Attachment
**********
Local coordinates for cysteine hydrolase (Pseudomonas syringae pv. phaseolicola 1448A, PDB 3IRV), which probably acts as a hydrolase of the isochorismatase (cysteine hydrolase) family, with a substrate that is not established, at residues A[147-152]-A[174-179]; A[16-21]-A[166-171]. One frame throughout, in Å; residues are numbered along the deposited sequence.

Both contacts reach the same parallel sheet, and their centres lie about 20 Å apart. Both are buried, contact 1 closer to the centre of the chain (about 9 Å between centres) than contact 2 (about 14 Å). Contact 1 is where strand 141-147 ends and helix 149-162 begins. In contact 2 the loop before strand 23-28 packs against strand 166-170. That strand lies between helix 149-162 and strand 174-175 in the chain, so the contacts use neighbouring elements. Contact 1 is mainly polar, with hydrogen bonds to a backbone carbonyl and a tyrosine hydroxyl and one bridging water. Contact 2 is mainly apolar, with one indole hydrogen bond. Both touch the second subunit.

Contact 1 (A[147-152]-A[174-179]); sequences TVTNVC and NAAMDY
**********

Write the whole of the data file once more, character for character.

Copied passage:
Local coordinates for cysteine hydrolase (Pseudomonas syringae pv. phaseolicola 1448A, PDB 3IRV), which probably acts as a hydrolase of the isochorismatase (cysteine hydrolase) family, with a substrate that is not established, at residues A[147-152]-A[174-179]; A[16-21]-A[166-171]. One frame throughout, in Å; residues are numbered along the deposited sequence.

Both contacts reach the same parallel sheet, and their centres lie about 20 Å apart. Both are buried, contact 1 closer to the centre of the chain (about 9 Å between centres) than contact 2 (about 14 Å). Contact 1 is where strand 141-147 ends and helix 149-162 begins. In contact 2 the loop before strand 23-28 packs against strand 166-170. That strand lies between helix 149-162 and strand 174-175 in the chain, so the contacts use neighbouring elements. Contact 1 is mainly polar, with hydrogen bonds to a backbone carbonyl and a tyrosine hydroxyl and one bridging water. Contact 2 is mainly apolar, with one indole hydrogen bond. Both touch the second subunit.

Contact 1 (A[147-152]-A[174-179]); sequences TVTNVC and NAAMDY